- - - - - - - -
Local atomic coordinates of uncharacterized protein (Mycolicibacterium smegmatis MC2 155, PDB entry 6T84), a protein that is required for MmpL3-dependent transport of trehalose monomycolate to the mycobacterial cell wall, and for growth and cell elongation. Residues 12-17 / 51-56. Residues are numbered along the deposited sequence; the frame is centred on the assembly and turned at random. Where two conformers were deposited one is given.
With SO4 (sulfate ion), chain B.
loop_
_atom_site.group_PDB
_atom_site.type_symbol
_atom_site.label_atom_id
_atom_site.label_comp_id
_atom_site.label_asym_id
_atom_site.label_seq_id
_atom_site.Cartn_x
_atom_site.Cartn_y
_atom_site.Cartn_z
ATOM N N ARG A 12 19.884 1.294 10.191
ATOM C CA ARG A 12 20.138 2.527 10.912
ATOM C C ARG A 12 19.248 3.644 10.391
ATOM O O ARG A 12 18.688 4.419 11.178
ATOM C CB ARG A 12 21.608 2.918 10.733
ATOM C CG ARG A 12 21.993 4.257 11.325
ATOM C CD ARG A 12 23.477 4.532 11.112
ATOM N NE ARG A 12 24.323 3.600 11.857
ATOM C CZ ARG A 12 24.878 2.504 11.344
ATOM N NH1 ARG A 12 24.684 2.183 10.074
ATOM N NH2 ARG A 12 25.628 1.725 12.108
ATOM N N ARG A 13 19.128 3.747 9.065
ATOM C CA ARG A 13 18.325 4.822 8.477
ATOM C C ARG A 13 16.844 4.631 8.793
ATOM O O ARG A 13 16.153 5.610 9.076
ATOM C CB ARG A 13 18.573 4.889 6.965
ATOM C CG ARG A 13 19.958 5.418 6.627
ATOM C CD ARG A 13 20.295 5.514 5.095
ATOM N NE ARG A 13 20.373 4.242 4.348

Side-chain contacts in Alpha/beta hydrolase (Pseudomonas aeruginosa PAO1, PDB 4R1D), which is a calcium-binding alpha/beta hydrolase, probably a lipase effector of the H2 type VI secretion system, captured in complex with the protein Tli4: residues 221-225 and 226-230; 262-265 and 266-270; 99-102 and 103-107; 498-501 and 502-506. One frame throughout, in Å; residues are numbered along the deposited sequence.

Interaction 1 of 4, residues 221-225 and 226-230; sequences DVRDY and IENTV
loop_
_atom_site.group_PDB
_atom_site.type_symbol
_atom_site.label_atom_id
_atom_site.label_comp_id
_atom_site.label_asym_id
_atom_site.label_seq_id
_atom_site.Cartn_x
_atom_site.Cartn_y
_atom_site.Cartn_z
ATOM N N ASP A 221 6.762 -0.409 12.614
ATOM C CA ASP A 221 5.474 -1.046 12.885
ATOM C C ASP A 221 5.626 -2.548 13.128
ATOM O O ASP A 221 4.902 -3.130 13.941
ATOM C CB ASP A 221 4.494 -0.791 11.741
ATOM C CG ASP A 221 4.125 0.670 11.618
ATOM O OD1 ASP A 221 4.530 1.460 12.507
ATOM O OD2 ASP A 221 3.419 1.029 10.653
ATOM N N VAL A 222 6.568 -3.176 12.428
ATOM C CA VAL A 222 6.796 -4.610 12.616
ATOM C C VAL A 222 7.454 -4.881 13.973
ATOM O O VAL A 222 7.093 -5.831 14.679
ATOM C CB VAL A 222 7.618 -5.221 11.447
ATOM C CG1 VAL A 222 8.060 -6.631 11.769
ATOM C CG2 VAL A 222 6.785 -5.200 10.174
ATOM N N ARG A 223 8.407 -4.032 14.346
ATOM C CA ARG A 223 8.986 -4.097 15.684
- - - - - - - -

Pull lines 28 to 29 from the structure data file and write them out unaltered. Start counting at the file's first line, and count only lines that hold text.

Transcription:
ATOM C CB ARG A 13 18.573 4.889 6.965
ATOM C CG ARG A 13 19.958 5.418 6.627